Monday, April 11, 2011

Commenting on "Lex semper accusat."

Commenting here:

I was just told that I am misunderstanding Paul.  Romans 7 is something people can't deal with.  Simul justus et peccator is the genius of Lutheran theology.  It is also how I know myself to be.


Steve Martin said...

The law DOES always accuse.

The Simul is what really drove the Catholics nuts.

And I guess many Protestants have a hard time with it, as well.

Jonathan said...

Well, when you are on the Law diet program, you are always trying to get better. They are shocked and aghast to hear that likely they won't. What do you mean I can't get better?

They read Paul despairing "O wretched man that I am, who will save me?" as though he is thanking Jesus for being our guide and guru who keeps on the path to getting better.

When Paul is really saying that, because of Jesus, we already ARE! That's the beauty of the simul.

I don't ever want to get on that other program.

Brigitte said...

This below relates obliquely; I thought it was a helpful explanation. The outward man under the law is with us and chafing. Inwardly, we are renewed day by day. There are good distinctions.

Boaz makes some good points on Cranach.

I think FWS has it mostly right. The confessions agree with Aquinas/Aristotelian natural law morality, except, they completely reject Aquinas/Aristotelian anthropology. Contra Aquinas, the will dominates reason, so thoroughly that reason can’t know when it is being dominated. It makes the whole attempt to exercise practical reason rather difficult. Through great effort under the law, good habits can be formed, but even then, the will constantly fights against it, and evil thoughts only multiply. But with Faith, we give up our effort to be good, and seek to be receivers of grace. That change in framework also takes effort in meditation and study of the Word and receiving the Sacrament. But the effort is to receive the means of grace, not to act in accordance with the law. By God’s grace, faith is increased. So internally we are sanctified. That internal sanctification necessarily leads to outward sanctification by external works. But not by outward efforts. Outward efforts are governed by law.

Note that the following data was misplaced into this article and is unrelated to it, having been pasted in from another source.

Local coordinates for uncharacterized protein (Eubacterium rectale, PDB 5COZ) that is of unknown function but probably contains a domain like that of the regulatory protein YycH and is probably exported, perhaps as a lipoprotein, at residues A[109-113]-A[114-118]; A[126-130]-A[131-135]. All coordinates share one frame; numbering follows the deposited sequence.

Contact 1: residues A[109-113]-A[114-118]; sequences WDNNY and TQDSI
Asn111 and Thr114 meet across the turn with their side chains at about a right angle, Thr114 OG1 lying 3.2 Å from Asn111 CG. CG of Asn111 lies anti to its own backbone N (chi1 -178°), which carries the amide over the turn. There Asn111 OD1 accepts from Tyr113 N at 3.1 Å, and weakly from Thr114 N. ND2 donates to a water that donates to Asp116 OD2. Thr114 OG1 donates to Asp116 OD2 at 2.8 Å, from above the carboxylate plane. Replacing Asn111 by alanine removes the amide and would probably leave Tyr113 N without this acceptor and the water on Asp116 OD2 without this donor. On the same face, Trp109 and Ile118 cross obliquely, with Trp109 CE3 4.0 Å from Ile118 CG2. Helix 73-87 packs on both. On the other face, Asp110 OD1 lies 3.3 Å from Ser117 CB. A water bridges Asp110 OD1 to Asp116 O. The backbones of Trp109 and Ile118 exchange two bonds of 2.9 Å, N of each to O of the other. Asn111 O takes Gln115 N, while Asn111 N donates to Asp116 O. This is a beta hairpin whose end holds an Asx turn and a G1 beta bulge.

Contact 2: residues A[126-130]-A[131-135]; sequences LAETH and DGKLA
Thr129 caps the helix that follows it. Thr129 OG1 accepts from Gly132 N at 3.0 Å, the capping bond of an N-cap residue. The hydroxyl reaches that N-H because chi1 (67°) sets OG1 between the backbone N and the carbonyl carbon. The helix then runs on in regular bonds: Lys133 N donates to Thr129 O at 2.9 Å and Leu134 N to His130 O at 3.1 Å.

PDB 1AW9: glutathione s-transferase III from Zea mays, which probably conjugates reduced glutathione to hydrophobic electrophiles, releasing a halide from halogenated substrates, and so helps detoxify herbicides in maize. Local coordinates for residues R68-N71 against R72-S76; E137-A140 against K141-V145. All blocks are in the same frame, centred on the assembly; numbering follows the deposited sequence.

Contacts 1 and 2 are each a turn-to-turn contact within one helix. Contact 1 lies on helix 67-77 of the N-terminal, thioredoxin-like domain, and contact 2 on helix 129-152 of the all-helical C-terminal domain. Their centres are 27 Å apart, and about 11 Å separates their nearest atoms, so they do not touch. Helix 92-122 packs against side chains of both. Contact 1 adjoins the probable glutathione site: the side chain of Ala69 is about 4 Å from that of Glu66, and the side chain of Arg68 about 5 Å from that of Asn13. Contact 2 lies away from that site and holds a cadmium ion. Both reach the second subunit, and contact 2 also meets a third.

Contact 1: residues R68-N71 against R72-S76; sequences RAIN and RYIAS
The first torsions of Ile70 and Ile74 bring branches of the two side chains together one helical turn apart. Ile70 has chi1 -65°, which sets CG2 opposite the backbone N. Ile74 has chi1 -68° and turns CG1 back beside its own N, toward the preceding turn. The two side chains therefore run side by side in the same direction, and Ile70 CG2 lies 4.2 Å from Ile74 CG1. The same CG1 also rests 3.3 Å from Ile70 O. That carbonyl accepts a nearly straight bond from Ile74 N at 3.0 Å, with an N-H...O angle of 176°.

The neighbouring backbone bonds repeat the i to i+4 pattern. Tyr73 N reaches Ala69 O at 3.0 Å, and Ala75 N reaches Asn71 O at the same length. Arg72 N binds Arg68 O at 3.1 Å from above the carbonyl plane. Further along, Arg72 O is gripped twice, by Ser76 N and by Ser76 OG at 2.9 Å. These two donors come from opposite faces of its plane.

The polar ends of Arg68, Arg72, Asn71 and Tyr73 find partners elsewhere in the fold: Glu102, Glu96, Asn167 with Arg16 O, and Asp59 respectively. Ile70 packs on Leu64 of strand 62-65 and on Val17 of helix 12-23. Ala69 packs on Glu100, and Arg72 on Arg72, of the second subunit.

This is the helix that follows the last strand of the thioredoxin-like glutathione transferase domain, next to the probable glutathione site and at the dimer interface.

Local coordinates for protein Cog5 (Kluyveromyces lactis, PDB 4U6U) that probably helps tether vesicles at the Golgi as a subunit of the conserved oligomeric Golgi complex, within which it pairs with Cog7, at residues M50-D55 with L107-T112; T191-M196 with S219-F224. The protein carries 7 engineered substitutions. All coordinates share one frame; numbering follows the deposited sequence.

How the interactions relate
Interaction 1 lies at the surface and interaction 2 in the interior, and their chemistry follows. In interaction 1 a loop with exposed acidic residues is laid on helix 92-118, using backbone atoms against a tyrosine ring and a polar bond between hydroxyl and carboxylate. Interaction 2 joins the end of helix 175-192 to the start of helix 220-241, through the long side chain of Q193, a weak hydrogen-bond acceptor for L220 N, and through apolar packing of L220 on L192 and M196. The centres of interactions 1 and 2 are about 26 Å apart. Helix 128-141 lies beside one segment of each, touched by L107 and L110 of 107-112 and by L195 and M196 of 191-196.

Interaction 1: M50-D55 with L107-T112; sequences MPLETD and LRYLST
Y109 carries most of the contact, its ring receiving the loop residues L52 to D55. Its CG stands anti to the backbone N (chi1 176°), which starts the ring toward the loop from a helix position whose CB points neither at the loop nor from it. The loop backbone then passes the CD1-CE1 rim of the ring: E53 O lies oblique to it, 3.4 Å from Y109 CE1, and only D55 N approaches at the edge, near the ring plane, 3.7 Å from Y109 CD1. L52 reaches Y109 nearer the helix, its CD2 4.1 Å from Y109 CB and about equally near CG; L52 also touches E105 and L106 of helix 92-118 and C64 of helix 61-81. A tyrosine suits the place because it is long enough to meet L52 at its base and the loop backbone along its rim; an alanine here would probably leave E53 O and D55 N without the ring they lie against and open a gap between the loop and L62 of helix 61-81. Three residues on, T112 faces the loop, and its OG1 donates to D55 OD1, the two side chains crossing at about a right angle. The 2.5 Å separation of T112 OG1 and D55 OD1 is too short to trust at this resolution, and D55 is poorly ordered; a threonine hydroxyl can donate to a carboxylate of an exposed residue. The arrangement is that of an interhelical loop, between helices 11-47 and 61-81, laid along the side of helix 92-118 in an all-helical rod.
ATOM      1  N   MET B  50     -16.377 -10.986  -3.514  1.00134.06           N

This is where the tree example is so perfect. Faith makes the tree good, and a good tree produces good fruit, externally. It’s not the case that external good fruits make the tree good.

Brigitte said...

There should be a quote starting at: I think FWS has it mostly right.